I heard an interview from an ex-circus animal trainer, from some backlogged file on NPR. The interview struck me as pertinent to all of us writers (and wanna be writers), creatives, and the like. I don’t think it was the interviewer’s purpose to speak to anything higher than to relay his professional experience, but he certainly did.
In the interview, he went over, in boring tones, the ins and outs of how they controlled elephants. He said, he never used electric prods, or spiked mandibles, or tranquilizers.
No. Instead, he used a thin nylon rope. (You know, the kind you can get on the cheap at your local hardware store. )
The immediate, and obvious, question came from the host: How can that control an elephant? Heavens, the thing is strong enough to plow the whole tent down. You expect me to believe that a HUGE elephant couldn’t snap a nylon rope on a whim?
His answer in response was poignant, and shockingly simple. He said: Yes.
Absolutely, the elephant could snap the rope, or pull it free from its trainer’s hands at will, and thrash everyone in the room to death.
But the elephant doesn’t. Why?
The trainer went on to explain that the elephant, since it was a few weeks old, was tethered with a single nylon rope. The baby elephant, being scared and paranoid of the rope, pulled against it. It struggled, it yelled, it rebelled. For weeks, the baby elephant would test the rope. And, because it was just a little baby, it failed. Its handlers could easily restrain the small elephant with the thin line. They’d even, at night, stake the end of that line in the ground, and l let the elephant test the nylon rope all night, if it willed it.The important point was that no matter what, they trainers were always sure to make it where the elephant never won. It always failed.
The baby elephant, try as it might, could never conqueror the rope. And, as weeks go by, the elephant would simply stops trying. By the point where the elephant concedes to the rope’s power over it, the rope has already worn away at its young mind.
The creature’s surrender so complete that is doesn’t stop in the animal’s infancy, but continues on into adulthood. Forever after, the elephant goes on believing in the authority its rope has over it, convinced since childhood that it is just not strong enough to break free of it.
Reality doesn’t matter. The fact that the animal has grown to over two-tons, and could snap ten ropes at once, never factors in its mind. No. When the elephant sees its rope, it bows to its power–to the point that even a small child could lead the behemoth around a ring, daintily, by the thin cord. The elephant, sometimes, can become very attached to its rope, in fact. The trainer cited a few instances where the elephant wasn’t rested, or couldn’t sleep unless tied down. The object of its oppression, became its comforter. The rope wasn’t just simply a rope in the elephant’s mind, it was its rope.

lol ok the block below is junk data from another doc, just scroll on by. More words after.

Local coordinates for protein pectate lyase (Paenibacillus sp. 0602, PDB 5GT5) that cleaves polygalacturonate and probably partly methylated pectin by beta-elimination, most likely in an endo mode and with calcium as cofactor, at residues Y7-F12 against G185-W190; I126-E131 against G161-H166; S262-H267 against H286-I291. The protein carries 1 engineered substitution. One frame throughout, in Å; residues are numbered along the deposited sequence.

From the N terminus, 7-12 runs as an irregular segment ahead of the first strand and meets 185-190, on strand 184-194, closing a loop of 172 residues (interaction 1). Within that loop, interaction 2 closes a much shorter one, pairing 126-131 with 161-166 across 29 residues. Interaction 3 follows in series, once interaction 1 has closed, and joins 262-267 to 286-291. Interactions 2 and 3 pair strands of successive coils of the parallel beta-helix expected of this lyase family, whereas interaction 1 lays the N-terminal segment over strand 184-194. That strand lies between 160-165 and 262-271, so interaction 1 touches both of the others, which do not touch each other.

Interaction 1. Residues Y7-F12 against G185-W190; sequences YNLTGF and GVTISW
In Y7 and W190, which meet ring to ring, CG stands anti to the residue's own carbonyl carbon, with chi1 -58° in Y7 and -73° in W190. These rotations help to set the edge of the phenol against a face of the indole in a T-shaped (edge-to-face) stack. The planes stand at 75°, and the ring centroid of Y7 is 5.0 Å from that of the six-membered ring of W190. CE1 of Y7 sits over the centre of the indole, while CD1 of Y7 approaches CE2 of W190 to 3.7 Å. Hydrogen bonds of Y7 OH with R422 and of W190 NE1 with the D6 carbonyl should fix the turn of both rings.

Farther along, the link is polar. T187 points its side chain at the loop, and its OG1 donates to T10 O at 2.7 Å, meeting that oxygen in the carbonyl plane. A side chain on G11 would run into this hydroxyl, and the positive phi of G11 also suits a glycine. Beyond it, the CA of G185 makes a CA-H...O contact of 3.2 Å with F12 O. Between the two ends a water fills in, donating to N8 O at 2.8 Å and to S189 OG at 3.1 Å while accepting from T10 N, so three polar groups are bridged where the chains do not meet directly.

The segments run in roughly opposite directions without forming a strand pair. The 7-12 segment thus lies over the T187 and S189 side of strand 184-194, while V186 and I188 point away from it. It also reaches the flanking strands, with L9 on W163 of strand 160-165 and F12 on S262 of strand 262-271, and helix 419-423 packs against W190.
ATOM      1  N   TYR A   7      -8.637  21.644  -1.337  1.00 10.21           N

This made me think about myself, and my fellow writers/creatives. How many ropes exist in our realities?
Are there things that we’ve accepted, from a very long time ago, possibly when we were at our most weak and vulnerable, as unmovable truths? Were these things, like the elephant, that at the time we rebelled against, but slowly over time we were worn down by, and grew to accept?
Now, I’ve like the elephant, outgrown many old truths about myself–the only difference would be that I grew to see how the old constraints were inefficient in holding down a fully formed adult woman. And, perhaps, there are a few more ropes I’m still staring down, tiptoeing on the line to test the strength of.
I can think of some friends and colleagues who are utterly unaware of how brilliant they are. It would seem, that somewhere along their path they were tested, and prodded until they could no longer believe in their own power…and now that they have grown into strong, brilliant individuals, they can’t see how much strength they’ve gained over the passage of time. It wouldn’t take but a flip of a finger and the rope would be torn under the weight they’ve gained, both mentally and spiritually, as they’ve matured…but they don’t. They still get hung up on the perception that ropes aren’t breakable for me. Because, like the elephant, a rope used to bind us as children at some point can go from being merely a rope, into OUR rope.
You don’t like it. It is ugly. You hate it. But it is yours. It brings you comfort because it is a constant in life. People are hard to change, and sometimes perceived definitions of self are hard to rewrite.
The question does come to mind: Where would you be without your rope? Sure, it sucks, and it is heavy and cruel, but it’s always been there. What would life be like without it? You’ve never known life without it. You know what life, though as oppressive as it is, is like with it…but a life without it is the unknown. People are strange (me included)–they will thoroughly embrace a hellish reality, to avoid an uncertain possibility.
I can only speak from my truth and my experiences. The rope is a ruse. We are no longer children. We are no longer dependent and pliable. We can rewrite our own standards in life, and that standard can be baggage free. Our careers can only flourish, the ways in which we dream they should, when we have a ropeless existence.
We are bigger now. We can snap ropes. We can tear down entire tents…we can run a’muck.
There is nothing more beautiful in this world than an artist running a’muck, after all.